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Mets Made Of Iron, But Sink Anyway

Posted by Steve Lombardi on September 29, 2008

The 2008 Mets have become just the 7th team in baseball history to have four players on their team appear in 159+games in the same season.  Here's the list via B-R.com PI:

 Year Lg Team                              Number Players Matching
+----+--+---------------------------------+------+-----------------------------------------+
 2008 NL New York Mets                          4 Carlos Beltran / David Wright / Carlos Delgado / Jose Reyes
 1968 NL Chicago Cubs                           4 Billy Williams / Ron Santo / Don Kessinger / Randy Hundley
 1965 NL Cincinnati Reds                        4 Pete Rose / Deron Johnson / Vada Pinson / Tommy Harper
 1964 NL St. Louis Cardinals                    4 Ken Boyer / Curt Flood / Dick Groat / Bill White
 1962 AL Los Angeles Angels                     4 Leon Wagner / Albie Pearson / Lee Thomas / Billy Moran
 1962 NL San Francisco Giants                   4 Jose Pagan / Willie Mays / Orlando Cepeda / Chuck Hiller
 1961 AL Detroit Tigers                         4 Rocky Colavito / Jake Wood / Bill Bruton / Norm Cash

This entry was posted on Monday, September 29th, 2008 at 3:08 pm and is filed under Season Finders. You can follow any responses to this entry through the RSS 2.0 feed. Both comments and pings are currently closed.

19 Responses to “Mets Made Of Iron, But Sink Anyway”

  1. JohnnyTwisto Says:

    Any theories on why this happened in the '60s and not since then? A guess is that with guaranteed, big-money contracts, teams are more likely to rest or DL a player with something that they used to play through. But there's probably something else to it. Teams generally had bigger offensive benches back then, so one might think that would lead to more players getting days off, but apparently not.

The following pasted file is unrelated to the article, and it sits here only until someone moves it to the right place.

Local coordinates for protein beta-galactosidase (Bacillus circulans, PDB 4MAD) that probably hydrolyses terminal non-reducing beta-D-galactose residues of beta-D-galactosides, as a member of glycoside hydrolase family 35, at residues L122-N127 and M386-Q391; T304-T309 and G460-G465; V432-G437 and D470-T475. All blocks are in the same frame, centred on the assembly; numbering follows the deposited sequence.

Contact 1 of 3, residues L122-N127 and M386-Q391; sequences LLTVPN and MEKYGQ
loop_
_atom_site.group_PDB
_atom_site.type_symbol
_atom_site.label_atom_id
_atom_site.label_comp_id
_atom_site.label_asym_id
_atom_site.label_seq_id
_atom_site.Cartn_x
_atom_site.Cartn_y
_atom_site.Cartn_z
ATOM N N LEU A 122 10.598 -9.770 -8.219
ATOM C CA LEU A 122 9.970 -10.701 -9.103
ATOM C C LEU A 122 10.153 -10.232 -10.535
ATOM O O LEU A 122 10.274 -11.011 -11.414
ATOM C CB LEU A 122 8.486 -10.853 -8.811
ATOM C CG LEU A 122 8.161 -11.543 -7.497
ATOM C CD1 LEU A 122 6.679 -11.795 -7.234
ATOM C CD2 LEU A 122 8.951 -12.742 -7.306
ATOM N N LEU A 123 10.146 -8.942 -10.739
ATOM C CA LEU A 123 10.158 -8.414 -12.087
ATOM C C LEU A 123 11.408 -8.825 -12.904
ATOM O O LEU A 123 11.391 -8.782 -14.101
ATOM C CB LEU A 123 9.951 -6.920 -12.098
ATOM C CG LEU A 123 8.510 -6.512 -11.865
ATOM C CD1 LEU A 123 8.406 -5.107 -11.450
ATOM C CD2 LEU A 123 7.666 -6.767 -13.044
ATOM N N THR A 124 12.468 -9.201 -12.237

2. Looks like it's no guarantee for success. Only the Cardinals in '64 were World Champs, although if Willie McCovey got a little more lift on a liner in '62, the Giants would have been champs, too.

  3. The 1961 Tigers went into September only a game and a half behind the legendary 1961 Yankees. Then the Yankees swept a series from the Tigers and never looked back. Trivia buffs will note that the Tigers actually scored more runs that year than the Mantle-Maris Yankees.

  4. And Norm Cash may have had a better season than the M&M boys.

  5. Speaking of iron men, here's a list of players with more than 162 games in a season -- it's happened a total of 32 times. Maury Wills leads the way with 165, thanks to the 3-game Dodger/Giant playoff (back when they did such things). Jose Pagan (164) and Tommy Davis (163) also made the list thanks to those playoff games.

    Other interesting tidbits from this list:

    Frank Taveras played in 164 games in 1979 because he was traded to a team (the Mets) who had played 2 fewer games than the team he left (the Pirates). In 1976, Willie Montanez had a chance to be in 166 games due to a similar trade situation -- the Braves had played 4 fewer games than the Giants when he was traded to Atlanta, but he missed a game with the Giants and two games with the Braves and ended up with only 163.

    Some extra games were due to ties. Billy Williams and Ron Santo were in 164 games in 1965 thanks to two ties. Ernie Banks also was in 163 that year, so the Cubs are the only team with 3 players in 163 games in a year. Cesar Tovar made it into 164 games in 1967 due to two ties; his teammate Harmon Killebrew also appeared in 163
    games (including 3 HR in the two tie games!).

    Of course it's not surprising that Cal Ripken is on the list with 163 games in 1996. The only wonder is that he didn't do it more often -- I guess the Orioles only had the one tie during his streak. Todd Zeile also played in 163 games that year -- he wasn't with the team for the tie game, but got to play the make-up game after being traded from the Phillies.

  6. OK, I screwed up the link above.

    Try this.